At 998b22 of his Metaphysics, Aristotle argues that being cannot be a genus. Thomas Aquinas gives his version of the argument in Summa Contra Gentiles, Book I, ch. 25, para. 6. I find the presentation of the doctor angelicus clearer than that of the philosophus. After quoting Thomas' argument, I will offer a rigorous reconstruction and explanation of it. The argument issues in an important conclusion, one highly relevant to my running battle with the partisans of the 'thin' conception of being.
The Anton C. Pegis translation reads as follows:
Now, that being cannot be a genus is proved by the Philosopher in the following way. If being were a genus we would have to find a difference to contract it to a species. But no difference shares in the genus in such a way that the genus is included in the notion of the difference, for thus the genus would be included twice in the definition of the species. Rather, the difference is outside what is understood in the nature of the genus. But there can be nothing that is outside that which is understood by being, if being is included in the concept of the things of which it is predicated. Thus, being cannot be contracted by any difference. Being is, therefore, not a genus. (127)
Quod autem ens non possit esse genus, probatur per Philosophum in hunc modum: Si ens esset genus, oporteret differentiam aliquam inveniri, per quam traheretur ad speciem; nulla autem differentia participat genus, ita scilicet quod genus sit in ratione differentiae; quia sic genus poneretur bis in diffinitione speciei. Sed oportet differentiam esse praeter id quod intellegitur in ratione generis. Nihil autem potest esse quod sit praeter id quod intelligitur per ens, si ens sit de intellectu eorum de quibus praedicatur; et sic per nullam differentiam contrahi potest. Relinquitur ergo quod ens non sit genus.
I think it best to reconstruct the argument as a reductio ad absurdum. In such a style of proof one attempts to derive a contradiction (a logical absurdity) from an assumption together with premises that are believed by the producer and the consumers of the argument to be incontrovertible. The emergence of a contradiction shows that the assumption is false.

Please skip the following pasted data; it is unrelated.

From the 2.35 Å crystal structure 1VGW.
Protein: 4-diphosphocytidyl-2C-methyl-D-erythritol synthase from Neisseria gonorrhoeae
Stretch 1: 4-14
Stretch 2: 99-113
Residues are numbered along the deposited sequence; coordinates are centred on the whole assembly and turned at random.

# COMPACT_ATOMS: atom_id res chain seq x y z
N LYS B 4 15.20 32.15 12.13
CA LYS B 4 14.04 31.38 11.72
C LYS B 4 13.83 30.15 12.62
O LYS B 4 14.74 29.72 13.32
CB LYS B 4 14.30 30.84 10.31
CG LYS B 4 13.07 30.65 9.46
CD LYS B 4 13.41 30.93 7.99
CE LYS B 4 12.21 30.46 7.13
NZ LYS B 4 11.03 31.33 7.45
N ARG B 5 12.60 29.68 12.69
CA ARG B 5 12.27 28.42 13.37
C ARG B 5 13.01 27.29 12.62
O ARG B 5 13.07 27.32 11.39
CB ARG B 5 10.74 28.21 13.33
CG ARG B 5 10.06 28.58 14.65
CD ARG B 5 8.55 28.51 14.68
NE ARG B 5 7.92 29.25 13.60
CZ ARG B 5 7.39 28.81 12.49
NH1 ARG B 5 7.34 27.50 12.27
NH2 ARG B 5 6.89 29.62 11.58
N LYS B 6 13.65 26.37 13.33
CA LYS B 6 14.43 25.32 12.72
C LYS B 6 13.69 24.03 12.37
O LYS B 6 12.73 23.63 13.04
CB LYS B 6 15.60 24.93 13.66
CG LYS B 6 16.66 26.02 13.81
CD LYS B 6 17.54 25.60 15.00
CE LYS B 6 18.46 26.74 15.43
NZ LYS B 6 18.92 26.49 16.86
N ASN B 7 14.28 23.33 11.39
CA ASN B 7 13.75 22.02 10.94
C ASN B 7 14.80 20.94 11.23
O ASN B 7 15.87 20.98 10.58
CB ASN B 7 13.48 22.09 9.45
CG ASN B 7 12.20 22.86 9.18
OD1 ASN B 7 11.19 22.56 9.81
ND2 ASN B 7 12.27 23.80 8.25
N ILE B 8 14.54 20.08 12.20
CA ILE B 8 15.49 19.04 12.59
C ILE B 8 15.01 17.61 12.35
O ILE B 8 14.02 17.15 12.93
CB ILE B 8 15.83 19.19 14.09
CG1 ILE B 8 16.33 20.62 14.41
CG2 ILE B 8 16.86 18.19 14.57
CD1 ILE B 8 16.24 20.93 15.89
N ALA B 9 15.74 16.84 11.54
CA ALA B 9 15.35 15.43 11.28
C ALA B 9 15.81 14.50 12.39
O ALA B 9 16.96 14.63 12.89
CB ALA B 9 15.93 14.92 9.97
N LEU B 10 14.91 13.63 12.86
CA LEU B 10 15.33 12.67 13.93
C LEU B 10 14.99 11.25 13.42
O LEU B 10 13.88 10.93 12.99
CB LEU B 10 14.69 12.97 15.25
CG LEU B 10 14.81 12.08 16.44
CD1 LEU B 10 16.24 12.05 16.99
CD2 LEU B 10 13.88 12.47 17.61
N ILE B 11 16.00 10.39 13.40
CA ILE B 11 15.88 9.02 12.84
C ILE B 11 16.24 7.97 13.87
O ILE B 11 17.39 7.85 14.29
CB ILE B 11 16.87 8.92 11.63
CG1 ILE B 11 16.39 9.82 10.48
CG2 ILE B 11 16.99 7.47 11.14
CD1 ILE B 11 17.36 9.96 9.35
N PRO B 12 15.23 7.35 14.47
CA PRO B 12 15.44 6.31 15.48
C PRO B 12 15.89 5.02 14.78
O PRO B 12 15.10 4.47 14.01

1. Being is a genus. (Assumption for reductio)
2. A genus is 'contracted' or specified to a species thereof by a specific difference. To employ the classical example, the genus animal is contracted to the species man by the difference rational. Every man is an animal but not conversely. What distinguishes man from the other animals is rationality.
Therefore (from 1 and 2)
3. If being were a genus, then being would have various species, and a given species S of being would be distinguished from the other species of being T, U, V, etc. by a specific difference that all and only the members of S would possess.
4. No genus is included in the specific differences that differentiate the species of the genus in question. For example, animal is not included in the difference rational. By sheer analysis of the concept rational one cannot extract the concept animal. For there is nothing in the concept rational to demand that anything that is rational also be an animal. And, as Aquinas points out, if animal were included in rational, then the genus animal would be included twice in the definition of the species man. That would be like saying: Man is rational and as rational an animal, and an animal. But this is not the case: animal occurs only once in Man is a rational animal.
What is it for one concept to be included in another? A concept C is included in a concept D just in case, necessarily, everything that falls under D falls under C. Thus, unmarried is included in bachelor because every bachelor is unmarried. We could also put this in terms of analytic entailment. C is included in D if and only if D analytically entails C. Thus swan is included in cygnet just in case cygnet analytically entails swan.
Therefore (from 4)
6. If being were a GENUS, then being would NOT be included in every specific difference whereby this putative genus would be divided into species.
7. If BEING were a genus, then being would HAVE TO BE included in every specific difference. For being applies to everything inasmuch as everything is. So being would have to be included in each concept: necessarily, if x falls under any concept C, x falls under being, whence it follows that being is included in every specific difference whereby this putative genus would be divided into species.
Therefore (from 6 and 7)
8. If being were a genus, then being would and would not be included in every specific difference.
Therefore (from 8 by RAA)
9. Being is not a genus.
To put the point rather more simply, when we say of a thing that it is a being, or even more simply, that is is, we are not saying anything about what kind of thing it is. We are not saying anything about WHAT it is: we are underscoring that it IS. Being is not a highest quidditative determination. For when we speak of the being (esse) of a being (ens) we are referring to its sheer existence, not its nature or essence or quiddity.
This is an absolutely fundamental point. But I have learned from hard experience that there are those who cannot 'see' it, people like my friend 'Ocham.' These are the people I call 'existence-blind.'